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Looking back on her more than four decades as an educator, Carol Brennan Jenkins still marvels that she became a teacher at all. “I did not grow up immersed in books,” she says. “My parents were Irish immigrants—they drilled into us the importance of education, but they didn’t read stories to us.”
Jenkins admits she didn’t read a book for pleasure until she was about 14, when she discovered Margaret Mitchell’s Gone with the Wind and fell in love with language and literature. And, she confides, she didn’t have great teachers growing up as a student in the Boston public school system of the 1950s. “I was in college before I found my first favorite teacher,” she says.
And yet the School of Education associate professor believes she was born with a “teaching gene.” As a five-year-old, she recalls, just after her father had painstakingly painted her bedroom, she “proudly wrote the words ‘cat’ and ‘dog’ on the wall, trying to teach my younger sisters how to spell them. I just knew growing up that I was going to be a teacher.”
Jenkins majored in education at Northeastern University, where she also earned a master’s degree. After working as a reading specialist in an affluent suburban school and as an elementary school teacher in a poor urban school system, she went to Boston College for a PhD. Her research focuses on elementary-level literacy with an emphasis on developing tools for teaching writing to young students.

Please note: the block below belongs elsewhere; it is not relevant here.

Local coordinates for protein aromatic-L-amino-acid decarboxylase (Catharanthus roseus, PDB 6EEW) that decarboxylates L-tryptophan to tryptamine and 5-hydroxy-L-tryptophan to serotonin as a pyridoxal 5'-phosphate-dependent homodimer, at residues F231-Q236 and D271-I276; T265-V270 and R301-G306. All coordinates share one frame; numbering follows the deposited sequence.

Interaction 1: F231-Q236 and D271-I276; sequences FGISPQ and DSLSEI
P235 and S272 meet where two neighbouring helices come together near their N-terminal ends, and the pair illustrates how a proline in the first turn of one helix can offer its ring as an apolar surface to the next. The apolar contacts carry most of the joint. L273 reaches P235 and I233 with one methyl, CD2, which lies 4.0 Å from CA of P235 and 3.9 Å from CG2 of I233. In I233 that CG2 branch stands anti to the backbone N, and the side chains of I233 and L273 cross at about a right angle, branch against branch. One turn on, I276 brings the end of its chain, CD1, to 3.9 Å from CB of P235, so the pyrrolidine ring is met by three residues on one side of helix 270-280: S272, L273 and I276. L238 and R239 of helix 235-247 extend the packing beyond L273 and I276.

For the past 23 years, Jenkins, program director of SED’s Elementary Education program, has prepared hundreds of undergraduates and graduate students to become teachers.
Her goal, she says, is to see that her students “leave with a commitment to make sure there’s a joyful learning climate in their classroom, that their kids are excited to be in their classrooms.” The pressure teachers face over standardized testing is unlikely to change any time soon, she says, and “we have to try to strike that balance where joyful learning is at the heart of what we do, along with the relationships that you build with your kids, because that’s everything. Relationships, relationships, relationships.”
Jenkins has earned plaudits from her students for her innovative methods in the classroom. She is not afraid to put on a costume and role-play if it helps drive home a point. She’s been known to dress up as a leprechaun to demonstrate how to teach “sh” words to children and to don a cape and crown and pretend to be a queen so her students learn how to teach children about writing a good lead for a story. Standing at the front of the room, she’ll explain that while a queen may have her trumpeters to pull in an audience, an author must rely on words. At other times, with her hair in pigtails, she’s acted like a third grader and assigned one of her students the role of teacher to demonstrate how to conduct an effective writing conference.
But Jenkins’ most important legacy may be the introduction of what she calls “situated learning” into the elementary education curriculum at BU. Putting students in an actual school, where they learn how to teach writing by working with elementary school teachers, allows them to observe firsthand how to get children excited about writing, and what works and what doesn’t.
“When you look at the training for medical students and see young interns right there with the experts, learning their incredible craft with all that expertise,” she says, “it just seemed so ridiculous for us not to be in a school while learning to teach writing, so we could take advantage of some of the wonderful writing teachers working with fourth graders.”
Students routinely describe her as “inspiring,” “passionate,” and “a role model.” And on Sunday, at BU’s 140th Commencement ceremony, Jenkins will receive one of the University’s highest teaching honors: a Metcalf Award for Excellence in Teaching.